Ray Pool is one of the most enigmatic ranchers in the Valley. It is difficult to tell whether he is a flyer or a farmer at heart. To be sure, he is one of Madera County’s outstanding farmers, and there can be no doubt that it was his flying that made it possible for him eventually to earn his living in agriculture.
Today, however, one is hard pressed to determine precisely what makes him tick — farming or flying, unless one considers a third turning key. Maybe Pool is mostly a gambler. That would explain his fascination with both farming and flying.
After his graduation from Madera High School, Pool entered the service where he learned to fly B-17s. With the War over, he decided to go to Nevada where his father owned a cattle ranch. While there, Pool decided to take a gamble and herd wild mustangs with an airplane. Unfortunately that endeavor ended when he hit the side of a mountain and lost a leg and an eye.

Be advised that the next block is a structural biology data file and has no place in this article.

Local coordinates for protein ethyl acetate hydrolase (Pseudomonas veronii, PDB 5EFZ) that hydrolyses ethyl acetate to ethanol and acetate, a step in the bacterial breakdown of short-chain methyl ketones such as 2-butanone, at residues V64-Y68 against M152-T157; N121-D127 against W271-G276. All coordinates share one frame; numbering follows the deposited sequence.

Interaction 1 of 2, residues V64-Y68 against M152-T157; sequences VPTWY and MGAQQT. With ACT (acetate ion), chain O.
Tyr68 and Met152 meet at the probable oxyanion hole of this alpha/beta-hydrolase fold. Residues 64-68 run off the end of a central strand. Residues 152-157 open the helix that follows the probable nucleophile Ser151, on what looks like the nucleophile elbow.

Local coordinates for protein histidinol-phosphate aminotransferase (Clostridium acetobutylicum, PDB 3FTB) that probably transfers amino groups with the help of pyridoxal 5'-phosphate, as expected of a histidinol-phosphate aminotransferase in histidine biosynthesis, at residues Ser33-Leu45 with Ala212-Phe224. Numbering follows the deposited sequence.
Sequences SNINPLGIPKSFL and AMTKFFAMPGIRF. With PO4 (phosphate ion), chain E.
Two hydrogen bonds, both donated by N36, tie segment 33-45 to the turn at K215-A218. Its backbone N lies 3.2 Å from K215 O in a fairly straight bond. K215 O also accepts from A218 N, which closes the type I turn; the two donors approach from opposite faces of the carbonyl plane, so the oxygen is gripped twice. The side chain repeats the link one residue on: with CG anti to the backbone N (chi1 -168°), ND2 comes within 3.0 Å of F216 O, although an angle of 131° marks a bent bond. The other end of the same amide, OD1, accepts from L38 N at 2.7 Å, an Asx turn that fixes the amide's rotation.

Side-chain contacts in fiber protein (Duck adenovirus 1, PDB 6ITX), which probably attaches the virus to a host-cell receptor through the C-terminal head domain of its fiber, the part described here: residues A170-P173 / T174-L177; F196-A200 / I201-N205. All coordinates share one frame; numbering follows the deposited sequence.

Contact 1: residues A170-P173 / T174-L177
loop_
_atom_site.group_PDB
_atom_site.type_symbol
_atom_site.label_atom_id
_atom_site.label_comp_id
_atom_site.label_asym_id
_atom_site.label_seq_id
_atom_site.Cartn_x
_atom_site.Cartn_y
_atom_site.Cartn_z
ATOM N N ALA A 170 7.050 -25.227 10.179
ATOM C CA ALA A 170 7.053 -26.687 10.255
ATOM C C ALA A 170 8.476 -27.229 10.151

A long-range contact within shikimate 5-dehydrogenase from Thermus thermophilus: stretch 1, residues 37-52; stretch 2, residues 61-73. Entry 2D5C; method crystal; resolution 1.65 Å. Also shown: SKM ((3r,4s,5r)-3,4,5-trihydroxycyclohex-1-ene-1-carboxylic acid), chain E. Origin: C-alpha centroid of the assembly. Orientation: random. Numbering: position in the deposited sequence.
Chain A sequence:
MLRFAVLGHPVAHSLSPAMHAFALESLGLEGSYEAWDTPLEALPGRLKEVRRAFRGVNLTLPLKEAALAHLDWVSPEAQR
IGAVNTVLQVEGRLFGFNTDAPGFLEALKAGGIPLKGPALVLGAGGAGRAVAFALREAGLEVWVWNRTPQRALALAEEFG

By 1950, Pool decided on another gamble — this time in farming. He took a chance and purchased 150 acres at a cost of $137 per acre on Road 18 in the Berenda hardpan area. There he tried growing cotton, corn and alfalfa on half of the land and put the rest to pasture. He continued that until he almost went broke, but he wasn’t quite ready to admit defeat. What gambler ever is? ...